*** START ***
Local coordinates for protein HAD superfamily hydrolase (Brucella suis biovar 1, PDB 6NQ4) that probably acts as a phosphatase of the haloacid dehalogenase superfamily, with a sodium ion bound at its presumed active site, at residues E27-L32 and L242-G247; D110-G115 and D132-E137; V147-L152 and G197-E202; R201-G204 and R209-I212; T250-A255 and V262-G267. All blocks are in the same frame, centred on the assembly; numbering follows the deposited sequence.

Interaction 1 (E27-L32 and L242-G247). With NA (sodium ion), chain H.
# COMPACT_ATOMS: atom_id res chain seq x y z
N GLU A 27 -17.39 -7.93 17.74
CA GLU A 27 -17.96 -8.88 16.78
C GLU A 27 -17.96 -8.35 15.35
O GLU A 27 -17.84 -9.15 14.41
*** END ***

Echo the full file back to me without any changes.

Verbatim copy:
Local coordinates for protein HAD superfamily hydrolase (Brucella suis biovar 1, PDB 6NQ4) that probably acts as a phosphatase of the haloacid dehalogenase superfamily, with a sodium ion bound at its presumed active site, at residues E27-L32 and L242-G247; D110-G115 and D132-E137; V147-L152 and G197-E202; R201-G204 and R209-I212; T250-A255 and V262-G267. All blocks are in the same frame, centred on the assembly; numbering follows the deposited sequence.

Interaction 1 (E27-L32 and L242-G247). With NA (sodium ion), chain H.
# COMPACT_ATOMS: atom_id res chain seq x y z
N GLU A 27 -17.39 -7.93 17.74
CA GLU A 27 -17.96 -8.88 16.78
C GLU A 27 -17.96 -8.35 15.35
O GLU A 27 -17.84 -9.15 14.41